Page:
NEC, in partnership with Singapore public transport service provider SMRT Corporation, is using artificial intelligence (AI) to prevent bus accidents on the city-state’s roads.
The Japanese giant is taking historical data from a bus driver’s work records, telematics data produced by each bus, and observations made by on-board data scientists to determine whether a driver is likely to cause an accident in the next three months, and intervene before SMRT has to deal with the costly and potentially life-threatening aftermath.
Addressing the Tech Leaders Forum 2017 on Monday, Mervyn Cheah, head and vice president of NEC Laboratories Singapore, explained that once an at-risk driver is identified, they are sent for further training.
“Buses on the road, sometimes they do create accidents and actually they will always react when they have an accident, you’ll send them for training,” he said.
“What if you could have AI and really predict if a bus driver will cause an accident in the next three months or so and then preempt that and then send them for training before they even create an accident?”
Ideally, NEC would have liked to use on-board cameras to delve deeper into the biometrics analytics side of the project; however, Cheah said it was a cost the bus company didn’t want to outlay.
The buses are fitted with eco-drive sensors that monitor and analyse driving behaviour, with connected indicators illuminating when a bus driver speeds for a prolonged period, accelerates or decelerates quickly, or changes lanes abruptly, and provides visual cues for bus drivers to adjust their driving speed.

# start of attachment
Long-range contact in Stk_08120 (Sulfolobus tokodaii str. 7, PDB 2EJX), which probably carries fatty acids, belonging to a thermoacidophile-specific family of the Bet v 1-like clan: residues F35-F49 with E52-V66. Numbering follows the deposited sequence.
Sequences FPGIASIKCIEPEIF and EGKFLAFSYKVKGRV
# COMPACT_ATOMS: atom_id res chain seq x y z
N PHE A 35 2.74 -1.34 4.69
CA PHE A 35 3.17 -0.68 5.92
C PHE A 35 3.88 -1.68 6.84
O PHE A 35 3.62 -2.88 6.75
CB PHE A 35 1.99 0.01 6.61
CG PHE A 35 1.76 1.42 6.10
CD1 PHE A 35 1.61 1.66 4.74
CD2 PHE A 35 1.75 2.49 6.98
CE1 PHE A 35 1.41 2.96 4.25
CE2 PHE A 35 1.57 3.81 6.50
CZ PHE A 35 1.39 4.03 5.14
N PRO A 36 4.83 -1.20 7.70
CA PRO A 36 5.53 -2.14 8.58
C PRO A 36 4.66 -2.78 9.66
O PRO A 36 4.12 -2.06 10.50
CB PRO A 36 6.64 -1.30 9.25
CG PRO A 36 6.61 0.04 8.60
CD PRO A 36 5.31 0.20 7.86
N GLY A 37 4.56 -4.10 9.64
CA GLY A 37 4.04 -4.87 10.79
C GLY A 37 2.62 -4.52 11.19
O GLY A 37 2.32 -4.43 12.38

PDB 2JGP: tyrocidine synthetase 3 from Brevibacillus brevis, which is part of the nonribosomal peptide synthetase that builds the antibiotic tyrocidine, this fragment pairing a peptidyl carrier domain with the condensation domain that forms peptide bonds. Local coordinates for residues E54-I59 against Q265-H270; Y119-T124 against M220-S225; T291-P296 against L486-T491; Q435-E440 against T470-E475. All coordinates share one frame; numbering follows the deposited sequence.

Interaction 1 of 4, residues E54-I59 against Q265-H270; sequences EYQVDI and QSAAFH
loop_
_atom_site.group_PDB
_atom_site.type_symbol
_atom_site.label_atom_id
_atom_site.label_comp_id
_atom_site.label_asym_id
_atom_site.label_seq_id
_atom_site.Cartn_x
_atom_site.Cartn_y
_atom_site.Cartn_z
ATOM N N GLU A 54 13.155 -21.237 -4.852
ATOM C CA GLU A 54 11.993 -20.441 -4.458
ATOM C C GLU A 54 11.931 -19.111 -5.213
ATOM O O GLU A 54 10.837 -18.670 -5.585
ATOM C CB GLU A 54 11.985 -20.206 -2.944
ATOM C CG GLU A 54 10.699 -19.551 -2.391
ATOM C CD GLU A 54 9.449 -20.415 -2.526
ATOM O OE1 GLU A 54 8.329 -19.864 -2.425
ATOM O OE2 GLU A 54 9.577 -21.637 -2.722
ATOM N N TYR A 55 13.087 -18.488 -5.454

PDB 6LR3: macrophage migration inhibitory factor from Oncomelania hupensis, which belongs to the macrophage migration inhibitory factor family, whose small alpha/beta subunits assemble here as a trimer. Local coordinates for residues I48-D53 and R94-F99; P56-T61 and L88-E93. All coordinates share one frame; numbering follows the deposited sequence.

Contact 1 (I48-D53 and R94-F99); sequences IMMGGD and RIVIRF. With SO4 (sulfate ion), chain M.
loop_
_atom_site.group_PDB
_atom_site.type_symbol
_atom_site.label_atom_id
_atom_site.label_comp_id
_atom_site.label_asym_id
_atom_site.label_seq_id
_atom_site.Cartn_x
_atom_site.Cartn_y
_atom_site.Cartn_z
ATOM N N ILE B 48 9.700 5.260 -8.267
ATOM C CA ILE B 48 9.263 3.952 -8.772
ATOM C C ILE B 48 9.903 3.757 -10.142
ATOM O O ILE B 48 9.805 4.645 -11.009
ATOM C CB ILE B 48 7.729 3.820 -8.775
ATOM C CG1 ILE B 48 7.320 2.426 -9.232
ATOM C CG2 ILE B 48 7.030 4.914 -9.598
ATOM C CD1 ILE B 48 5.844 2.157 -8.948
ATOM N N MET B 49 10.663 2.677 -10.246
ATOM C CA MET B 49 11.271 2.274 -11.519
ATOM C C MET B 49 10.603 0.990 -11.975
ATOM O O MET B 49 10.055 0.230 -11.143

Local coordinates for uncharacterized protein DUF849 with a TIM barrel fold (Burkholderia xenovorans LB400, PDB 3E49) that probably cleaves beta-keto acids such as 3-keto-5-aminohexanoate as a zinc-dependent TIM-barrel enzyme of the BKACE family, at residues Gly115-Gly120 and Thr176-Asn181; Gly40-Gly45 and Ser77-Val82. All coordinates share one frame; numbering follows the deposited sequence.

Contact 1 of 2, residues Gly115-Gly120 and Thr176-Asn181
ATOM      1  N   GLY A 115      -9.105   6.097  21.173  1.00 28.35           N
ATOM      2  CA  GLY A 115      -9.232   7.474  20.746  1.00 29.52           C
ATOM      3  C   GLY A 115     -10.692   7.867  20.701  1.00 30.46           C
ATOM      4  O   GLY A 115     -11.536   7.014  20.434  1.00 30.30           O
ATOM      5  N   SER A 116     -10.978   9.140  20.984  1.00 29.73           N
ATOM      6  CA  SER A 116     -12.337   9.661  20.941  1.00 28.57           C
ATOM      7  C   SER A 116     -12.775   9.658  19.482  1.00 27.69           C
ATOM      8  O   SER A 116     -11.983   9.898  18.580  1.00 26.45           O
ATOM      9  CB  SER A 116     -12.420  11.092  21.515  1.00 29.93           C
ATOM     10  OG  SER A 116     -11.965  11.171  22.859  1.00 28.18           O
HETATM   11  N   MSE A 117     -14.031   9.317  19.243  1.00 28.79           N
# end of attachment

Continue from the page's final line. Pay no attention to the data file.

The bus performance data is then transmitted from each bus to real-time, centralised tracking software monitored at the control station via GPS.
According to Cheah, it isn’t always practical to just take the telematics information, which is why in lieu of video cameras, human interaction is paramount. He explained having a data scientist on board allows for the observation of how a bus driver balances the controls required to manoeuvre the bus against passenger interaction.
Cheah said sometimes humans are better at watching activity than sensors and biometric scanners are, anyway.
Bus drivers are also compensated with a SG$1,000 reward if they do not have an accident for more than one month, Cheah added.
In addition to preventing bus accidents, NEC is also working on creating a smart airport in Singapore; traffic management in the city-state to prepare for the 7 million people expected to reside in Singapore by 2027; bettering public transportation; and putting smart signage in place to show motorists up-to-date information about congestion.
Also, with the risk of a person having a stroke higher if they have already had one, Cheah explained that NEC is working on predicting if and when a person is likely to have another stroke and intervene before it gets to that stage.